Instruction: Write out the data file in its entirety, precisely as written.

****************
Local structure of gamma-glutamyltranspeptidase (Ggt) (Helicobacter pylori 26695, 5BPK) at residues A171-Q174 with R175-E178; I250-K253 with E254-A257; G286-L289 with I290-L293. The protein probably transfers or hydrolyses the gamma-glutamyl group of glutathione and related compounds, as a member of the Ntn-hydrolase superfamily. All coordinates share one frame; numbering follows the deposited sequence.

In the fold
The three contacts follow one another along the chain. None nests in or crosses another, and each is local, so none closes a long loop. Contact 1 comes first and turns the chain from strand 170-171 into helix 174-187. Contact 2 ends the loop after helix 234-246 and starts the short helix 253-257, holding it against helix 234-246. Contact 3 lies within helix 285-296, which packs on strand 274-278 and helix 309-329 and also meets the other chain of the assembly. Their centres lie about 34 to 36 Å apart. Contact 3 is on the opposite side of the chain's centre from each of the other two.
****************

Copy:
Local structure of gamma-glutamyltranspeptidase (Ggt) (Helicobacter pylori 26695, 5BPK) at residues A171-Q174 with R175-E178; I250-K253 with E254-A257; G286-L289 with I290-L293. The protein probably transfers or hydrolyses the gamma-glutamyl group of glutathione and related compounds, as a member of the Ntn-hydrolase superfamily. All coordinates share one frame; numbering follows the deposited sequence.

In the fold
The three contacts follow one another along the chain. None nests in or crosses another, and each is local, so none closes a long loop. Contact 1 comes first and turns the chain from strand 170-171 into helix 174-187. Contact 2 ends the loop after helix 234-246 and starts the short helix 253-257, holding it against helix 234-246. Contact 3 lies within helix 285-296, which packs on strand 274-278 and helix 309-329 and also meets the other chain of the assembly. Their centres lie about 34 to 36 Å apart. Contact 3 is on the opposite side of the chain's centre from each of the other two.